While accreditation per se is not wrong, it’s largely treated like a production process for manufacturing graduates
Perhaps it’s time to consider what students want to learn, instead of forcing them to learn what academia wants them to
IN MY inaugural article in Digital News Asia (DNA), I dealt with what I believe were too many computer science (CS) programs in Malaysia.
I sent that article to the deans of several local Computer Science (CS) faculties for comment. One expressed reservation in labeling them bad CS programs as they are all accredited by the Malaysian Qualifications Agency (MQA). Therefore, none of them are bad per se.
I would have to humbly disagree.
But first, I browsed through several documents – the Malaysian Qualifications Framework (MQF), the Code of Practice for Institutional Audit (COPIA), the Code of Practice for Program Accreditation (COPPA) and the Program Standards for Computing (PSC), to gain an insight into how programs are accredited.
Briefly, the MQF provides the structural classification for all academic programs in Malaysia, such as the levels of qualifications from certificate to doctoral levels, outlining their associated learning outcomes, credit systems and other criteria.
When the Code of Practice documents are read together, they constitute a checklist of items that must be furnished and questions that must be answered when preparing accreditation documents. They include standard forms that need to be submitted with guidelines for completing them.
The PSC specifies details for each course to fulfil these requirements. Among other things, it also suggests credit hours allocated to various compulsory, core and elective modules; and also lists down the core knowledge areas to be covered by the syllabus.
Taken together, these documents form a complete template for running quality academic programs, except for one minor detail.
In my opinion, the trouble with accreditation is that the process of tertiary education is largely treated like a production process for manufacturing graduates. As a result, graduate quality becomes tied to process quality. A good program is then one that has good processes in place.
Of the nine areas of program quality, only one is concerned with curriculum. Specifically, it is mainly concerned with the processes by which the curriculum is designed, monitored, modified, etc. The other area of student assessment suffers from a similar deficiency – being largely process focused.
The accreditation process itself is time- and resource-limited, often conducted by senior members of academia who are likely busy with many other commitments. With so many quality areas to cover, it comes as no surprise that curriculum content does not necessarily get the coverage that it deserves.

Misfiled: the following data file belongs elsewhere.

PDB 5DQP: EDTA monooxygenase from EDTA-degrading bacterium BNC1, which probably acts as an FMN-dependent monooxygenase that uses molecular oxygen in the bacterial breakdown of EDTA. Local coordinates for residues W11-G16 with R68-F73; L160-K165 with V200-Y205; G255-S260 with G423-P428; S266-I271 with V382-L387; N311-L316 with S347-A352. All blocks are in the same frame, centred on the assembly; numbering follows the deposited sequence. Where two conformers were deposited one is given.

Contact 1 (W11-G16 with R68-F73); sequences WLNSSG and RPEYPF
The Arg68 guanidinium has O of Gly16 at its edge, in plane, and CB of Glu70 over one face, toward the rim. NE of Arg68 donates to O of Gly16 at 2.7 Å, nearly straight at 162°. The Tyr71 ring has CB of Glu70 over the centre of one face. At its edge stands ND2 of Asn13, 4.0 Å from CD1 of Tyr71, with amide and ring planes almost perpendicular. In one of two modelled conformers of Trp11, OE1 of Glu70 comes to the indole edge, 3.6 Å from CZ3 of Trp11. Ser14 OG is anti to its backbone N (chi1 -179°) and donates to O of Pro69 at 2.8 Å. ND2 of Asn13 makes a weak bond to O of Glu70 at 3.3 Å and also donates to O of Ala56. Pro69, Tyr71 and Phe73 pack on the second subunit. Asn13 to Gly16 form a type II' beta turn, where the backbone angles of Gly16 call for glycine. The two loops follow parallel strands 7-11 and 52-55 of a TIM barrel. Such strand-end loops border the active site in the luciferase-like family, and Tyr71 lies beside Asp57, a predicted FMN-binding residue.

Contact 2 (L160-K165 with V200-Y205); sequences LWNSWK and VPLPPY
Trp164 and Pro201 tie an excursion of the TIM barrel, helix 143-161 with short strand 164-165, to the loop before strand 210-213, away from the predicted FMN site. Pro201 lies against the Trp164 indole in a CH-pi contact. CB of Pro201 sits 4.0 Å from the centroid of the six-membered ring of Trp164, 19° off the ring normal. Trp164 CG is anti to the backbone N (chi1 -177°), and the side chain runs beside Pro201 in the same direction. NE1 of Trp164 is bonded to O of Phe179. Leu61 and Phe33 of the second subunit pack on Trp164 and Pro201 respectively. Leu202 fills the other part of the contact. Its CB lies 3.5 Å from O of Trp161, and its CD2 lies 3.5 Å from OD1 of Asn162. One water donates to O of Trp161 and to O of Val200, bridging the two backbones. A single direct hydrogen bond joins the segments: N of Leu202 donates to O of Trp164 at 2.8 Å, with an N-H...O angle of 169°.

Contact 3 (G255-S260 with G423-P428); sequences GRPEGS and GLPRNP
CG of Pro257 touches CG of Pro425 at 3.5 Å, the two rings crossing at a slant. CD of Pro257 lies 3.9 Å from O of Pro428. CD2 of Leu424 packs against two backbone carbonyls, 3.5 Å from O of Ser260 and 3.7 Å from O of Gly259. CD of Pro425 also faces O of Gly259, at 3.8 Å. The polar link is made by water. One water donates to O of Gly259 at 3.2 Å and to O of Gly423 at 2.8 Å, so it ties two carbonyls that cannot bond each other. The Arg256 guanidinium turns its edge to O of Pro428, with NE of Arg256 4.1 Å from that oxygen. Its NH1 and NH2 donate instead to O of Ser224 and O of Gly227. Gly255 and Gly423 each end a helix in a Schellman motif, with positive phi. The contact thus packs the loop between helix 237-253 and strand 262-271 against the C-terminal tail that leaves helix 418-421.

The curriculum itself often has minimal industry input, often only via a small advisory panel meeting annually. The PSC document itself was largely authored by academics. We cannot expect lecturers, who often have limited or no industry experience, to comprehend the needs of the industry.
Unfortunately, some schools make the other mistake of tailoring their curriculum to fit specific industry needs, producing job-ready candidates that often focus on tools rather than fundamentals. As a result, these graduates will make perfect hires for one, and one job only.
Furthermore, accreditation cycles occur every few years. In an industry where the lifecycle of a certain technology could be mere months, we cannot expect traditional academic programs to keep up. By the time a new syllabus clears the necessary hurdles, it's already dated.
Curriculum is the core input to the whole process – that is to say, garbage-in, garbage-out.
As a result, we have universities running high quality programs with efficient processes that churn out garbage. While I may have singled out MQA in this column, it's by no means the only culprit in the system. If it is blame that we want to assign, there is more than enough to go around.
One may argue that having an accreditation process in place, flawed as it may be, is far better than a free-for-all scenario, where any college can offer bogus degrees. The flipside to this is that a flawed accreditation process risks giving a false sense of security to students who sign up for the program.
That said, my concern is with the curriculum, not the accreditation process.
In the spirit of peer-to-peer review, I would suggest that we flip the whole curriculum equation from one where the academics decide on content based on stakeholder input, which often leaves out the largest group of stakeholders in the process, to one where the students get to decide what they want to learn.
Instead of a model where a fixed curriculum is shoved down students’ collective throats, let us turn our universities into places where students can directly take part in the continuous evolution of the syllabus and have some freedom to tailor their learning based on individual needs.
This shifts the burden to the undergraduates themselves in the hope that instead of being mere passive receivers of knowledge, they would take responsibility for their own education, becoming active learners, and be forced to think about their education, and chart their own course.
A silly idea, perhaps. However, it is the future of education today.
At the risk of incurring the wrath of some close friends and former colleagues, I will write about the people who teach undergraduate programs in my next column.
Dr Shawn Tan is a chartered engineer who has been programming since the late 1980s. A former lecturer and research fellow, he minds his own business at Aeste while reading Law. He designs open-source microprocessors for fun. He can be reached via Twitter as @sybreon.
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